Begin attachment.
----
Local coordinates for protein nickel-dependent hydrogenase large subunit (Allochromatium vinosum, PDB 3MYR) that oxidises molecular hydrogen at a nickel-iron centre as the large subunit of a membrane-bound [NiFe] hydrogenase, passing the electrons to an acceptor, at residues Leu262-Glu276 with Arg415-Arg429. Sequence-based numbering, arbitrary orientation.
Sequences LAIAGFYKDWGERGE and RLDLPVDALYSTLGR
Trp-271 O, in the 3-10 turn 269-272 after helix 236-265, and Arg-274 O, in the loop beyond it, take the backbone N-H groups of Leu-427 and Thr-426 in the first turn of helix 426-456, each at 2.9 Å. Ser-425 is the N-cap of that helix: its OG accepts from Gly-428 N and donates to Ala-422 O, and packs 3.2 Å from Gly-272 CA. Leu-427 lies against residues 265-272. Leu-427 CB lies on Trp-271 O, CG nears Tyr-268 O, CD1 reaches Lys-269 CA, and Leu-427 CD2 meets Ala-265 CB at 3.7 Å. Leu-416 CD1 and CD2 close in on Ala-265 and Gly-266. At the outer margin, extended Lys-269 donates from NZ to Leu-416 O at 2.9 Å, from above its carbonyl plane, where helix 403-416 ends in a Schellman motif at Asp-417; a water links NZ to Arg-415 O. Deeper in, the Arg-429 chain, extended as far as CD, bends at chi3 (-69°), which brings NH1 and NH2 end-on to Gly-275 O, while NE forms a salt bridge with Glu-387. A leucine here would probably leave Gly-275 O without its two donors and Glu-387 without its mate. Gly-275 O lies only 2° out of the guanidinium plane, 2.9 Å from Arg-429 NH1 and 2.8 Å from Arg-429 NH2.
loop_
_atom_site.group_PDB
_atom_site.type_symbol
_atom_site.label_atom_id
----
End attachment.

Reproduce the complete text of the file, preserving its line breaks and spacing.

Local coordinates for protein nickel-dependent hydrogenase large subunit (Allochromatium vinosum, PDB 3MYR) that oxidises molecular hydrogen at a nickel-iron centre as the large subunit of a membrane-bound [NiFe] hydrogenase, passing the electrons to an acceptor, at residues Leu262-Glu276 with Arg415-Arg429. Sequence-based numbering, arbitrary orientation.
Sequences LAIAGFYKDWGERGE and RLDLPVDALYSTLGR
Trp-271 O, in the 3-10 turn 269-272 after helix 236-265, and Arg-274 O, in the loop beyond it, take the backbone N-H groups of Leu-427 and Thr-426 in the first turn of helix 426-456, each at 2.9 Å. Ser-425 is the N-cap of that helix: its OG accepts from Gly-428 N and donates to Ala-422 O, and packs 3.2 Å from Gly-272 CA. Leu-427 lies against residues 265-272. Leu-427 CB lies on Trp-271 O, CG nears Tyr-268 O, CD1 reaches Lys-269 CA, and Leu-427 CD2 meets Ala-265 CB at 3.7 Å. Leu-416 CD1 and CD2 close in on Ala-265 and Gly-266. At the outer margin, extended Lys-269 donates from NZ to Leu-416 O at 2.9 Å, from above its carbonyl plane, where helix 403-416 ends in a Schellman motif at Asp-417; a water links NZ to Arg-415 O. Deeper in, the Arg-429 chain, extended as far as CD, bends at chi3 (-69°), which brings NH1 and NH2 end-on to Gly-275 O, while NE forms a salt bridge with Glu-387. A leucine here would probably leave Gly-275 O without its two donors and Glu-387 without its mate. Gly-275 O lies only 2° out of the guanidinium plane, 2.9 Å from Arg-429 NH1 and 2.8 Å from Arg-429 NH2.
loop_
_atom_site.group_PDB
_atom_site.type_symbol
_atom_site.label_atom_id